Re: No such thing as a free lunch

I'm expecting this to come in the form of 'inactive use' after so many months (like Mobile Sim Cards) Windows 10 deactivates if a user doesn't log-on, and will need to reactivate for a norminal fee. That's my take. Either that or Windows 10 Creators Edition is going to be a 'bloater' and require a memory/ssd/graphics update, additional hardware maybe as a minimum. It will happen at some point no doubt.

Maybe it will just be in the form of more and more restrictions on Home/Pro users to push them towards a subscription based enterprise/biz licence, where you need configuration/oversight.

"This is more than a one-time upgrade: once a Windows device is upgraded to Windows 10, we will continue to keep it current for the supported lifetime of the device – at no additional charge"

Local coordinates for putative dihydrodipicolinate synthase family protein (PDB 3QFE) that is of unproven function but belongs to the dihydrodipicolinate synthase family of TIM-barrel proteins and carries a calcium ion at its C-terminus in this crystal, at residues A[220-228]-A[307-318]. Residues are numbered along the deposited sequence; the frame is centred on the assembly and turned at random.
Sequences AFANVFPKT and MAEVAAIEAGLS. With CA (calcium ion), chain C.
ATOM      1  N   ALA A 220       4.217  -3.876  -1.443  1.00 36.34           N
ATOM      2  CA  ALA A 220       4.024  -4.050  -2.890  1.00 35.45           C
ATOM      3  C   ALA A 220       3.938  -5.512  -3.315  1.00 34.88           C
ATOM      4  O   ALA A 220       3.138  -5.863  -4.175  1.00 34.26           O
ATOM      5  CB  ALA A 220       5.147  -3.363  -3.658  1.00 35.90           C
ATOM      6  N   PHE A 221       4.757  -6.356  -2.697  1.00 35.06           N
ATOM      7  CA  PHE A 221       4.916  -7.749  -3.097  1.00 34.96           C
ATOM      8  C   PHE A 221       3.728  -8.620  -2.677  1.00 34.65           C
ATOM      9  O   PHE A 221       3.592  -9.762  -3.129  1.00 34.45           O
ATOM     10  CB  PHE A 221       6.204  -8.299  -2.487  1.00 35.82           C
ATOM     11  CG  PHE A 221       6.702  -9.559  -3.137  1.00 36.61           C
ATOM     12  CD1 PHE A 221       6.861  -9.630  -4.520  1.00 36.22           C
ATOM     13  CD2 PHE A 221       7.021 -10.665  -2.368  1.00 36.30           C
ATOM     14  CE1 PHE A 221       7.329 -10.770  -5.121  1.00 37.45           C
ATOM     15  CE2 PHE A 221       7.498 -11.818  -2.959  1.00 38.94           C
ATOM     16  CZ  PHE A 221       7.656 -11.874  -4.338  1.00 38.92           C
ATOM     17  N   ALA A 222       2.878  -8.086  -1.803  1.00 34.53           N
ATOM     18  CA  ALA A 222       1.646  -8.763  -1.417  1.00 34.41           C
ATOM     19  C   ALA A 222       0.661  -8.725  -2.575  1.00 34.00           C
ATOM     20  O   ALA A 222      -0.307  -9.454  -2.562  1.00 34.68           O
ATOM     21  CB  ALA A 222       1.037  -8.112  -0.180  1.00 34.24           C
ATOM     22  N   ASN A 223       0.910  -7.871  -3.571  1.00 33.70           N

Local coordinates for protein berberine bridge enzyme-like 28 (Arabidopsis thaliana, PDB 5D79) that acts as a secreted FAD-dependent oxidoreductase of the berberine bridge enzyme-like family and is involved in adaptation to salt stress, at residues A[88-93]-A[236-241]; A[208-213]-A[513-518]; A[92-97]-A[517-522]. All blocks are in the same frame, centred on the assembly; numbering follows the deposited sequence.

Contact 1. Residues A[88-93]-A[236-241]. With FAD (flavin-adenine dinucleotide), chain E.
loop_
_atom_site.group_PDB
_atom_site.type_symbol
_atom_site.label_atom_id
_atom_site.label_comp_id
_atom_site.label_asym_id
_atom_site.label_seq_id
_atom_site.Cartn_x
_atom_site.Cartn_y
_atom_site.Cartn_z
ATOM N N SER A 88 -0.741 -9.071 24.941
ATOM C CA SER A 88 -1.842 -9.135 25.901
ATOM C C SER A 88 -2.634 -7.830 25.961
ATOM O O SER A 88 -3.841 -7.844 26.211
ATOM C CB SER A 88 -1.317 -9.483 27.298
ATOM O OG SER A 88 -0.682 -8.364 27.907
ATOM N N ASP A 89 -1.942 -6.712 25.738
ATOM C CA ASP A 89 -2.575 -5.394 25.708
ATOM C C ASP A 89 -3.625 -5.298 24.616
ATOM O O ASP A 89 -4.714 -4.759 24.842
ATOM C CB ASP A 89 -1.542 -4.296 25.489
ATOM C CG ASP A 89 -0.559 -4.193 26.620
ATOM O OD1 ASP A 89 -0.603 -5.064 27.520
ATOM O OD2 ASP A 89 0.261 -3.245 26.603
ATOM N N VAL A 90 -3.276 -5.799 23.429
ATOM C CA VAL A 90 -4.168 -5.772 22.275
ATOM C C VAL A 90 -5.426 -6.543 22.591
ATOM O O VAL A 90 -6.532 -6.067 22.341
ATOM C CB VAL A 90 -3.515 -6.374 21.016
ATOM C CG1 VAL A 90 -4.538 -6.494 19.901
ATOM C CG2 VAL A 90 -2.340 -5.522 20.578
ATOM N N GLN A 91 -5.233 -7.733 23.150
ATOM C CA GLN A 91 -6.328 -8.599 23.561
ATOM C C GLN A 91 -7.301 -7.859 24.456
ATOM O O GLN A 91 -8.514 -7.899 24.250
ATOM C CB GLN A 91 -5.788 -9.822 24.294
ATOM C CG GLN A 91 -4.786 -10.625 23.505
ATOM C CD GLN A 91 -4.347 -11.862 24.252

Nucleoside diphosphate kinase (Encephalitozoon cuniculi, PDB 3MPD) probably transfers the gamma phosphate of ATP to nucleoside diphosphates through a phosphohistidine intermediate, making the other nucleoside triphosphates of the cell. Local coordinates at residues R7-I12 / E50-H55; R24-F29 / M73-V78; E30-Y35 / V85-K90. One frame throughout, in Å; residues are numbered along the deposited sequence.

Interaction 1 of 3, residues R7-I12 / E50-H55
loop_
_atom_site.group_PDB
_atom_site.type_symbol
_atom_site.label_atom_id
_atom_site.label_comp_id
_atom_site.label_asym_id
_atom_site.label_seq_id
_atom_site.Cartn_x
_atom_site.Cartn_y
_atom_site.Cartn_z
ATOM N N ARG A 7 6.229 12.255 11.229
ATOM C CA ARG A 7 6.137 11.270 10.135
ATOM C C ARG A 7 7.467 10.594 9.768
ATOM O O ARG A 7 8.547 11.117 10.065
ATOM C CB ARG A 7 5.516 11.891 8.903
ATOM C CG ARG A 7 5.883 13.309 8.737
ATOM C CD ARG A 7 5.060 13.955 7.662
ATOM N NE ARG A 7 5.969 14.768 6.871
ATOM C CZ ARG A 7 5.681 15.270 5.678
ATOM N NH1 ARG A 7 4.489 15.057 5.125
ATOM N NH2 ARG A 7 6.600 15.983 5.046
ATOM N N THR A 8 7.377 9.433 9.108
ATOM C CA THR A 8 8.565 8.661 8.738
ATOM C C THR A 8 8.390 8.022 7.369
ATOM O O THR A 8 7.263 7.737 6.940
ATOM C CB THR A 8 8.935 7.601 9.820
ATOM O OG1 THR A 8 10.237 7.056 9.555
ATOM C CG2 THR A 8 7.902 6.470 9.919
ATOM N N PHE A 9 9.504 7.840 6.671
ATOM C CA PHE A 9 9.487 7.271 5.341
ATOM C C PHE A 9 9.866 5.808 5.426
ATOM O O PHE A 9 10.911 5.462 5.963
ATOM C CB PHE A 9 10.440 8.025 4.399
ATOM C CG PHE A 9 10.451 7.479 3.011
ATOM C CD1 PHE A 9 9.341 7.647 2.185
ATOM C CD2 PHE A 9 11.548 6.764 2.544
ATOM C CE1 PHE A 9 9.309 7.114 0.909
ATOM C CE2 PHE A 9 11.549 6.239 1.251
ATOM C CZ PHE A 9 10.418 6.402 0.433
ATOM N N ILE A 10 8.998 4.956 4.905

- Terry Myerson.

6
0

MacBook headphone hell

Adam Jarvis
Bronze badge
Megaphone

Apple deaf to feedback?

It seemed Apple are deaf to feedback.

7
1

Smart Meter rollout delayed again. Cost us £11bn, eh?

Adam Jarvis
Bronze badge

Re: Not Late Yet

Sounds like the Dreams Bed Sale, which ends 'Monday', but which Monday?

1
0
Adam Jarvis
Bronze badge

@ofgem = {hashtag} #Fuseless / F'useless.

Is there anyone that actually wants a Smartmeter?, if they think it will reduce their Energy costs they are deluded. This is about manipulating the consumer with deals that will be so complex, they will never know the true cost of their Energy.

Ofgem, have a single completely blinkered approach - vain attempts of trying to increase competition, they should really give up and just concentrate on increasing Customer Service levels to something even marginally acceptable.

5
0

MPs want Blighty to enforce domestic roaming to fix 'not spots'

Adam Jarvis
Bronze badge

If you thought Ofcom were bad, Ofgem is a f'in nightmare to deal with.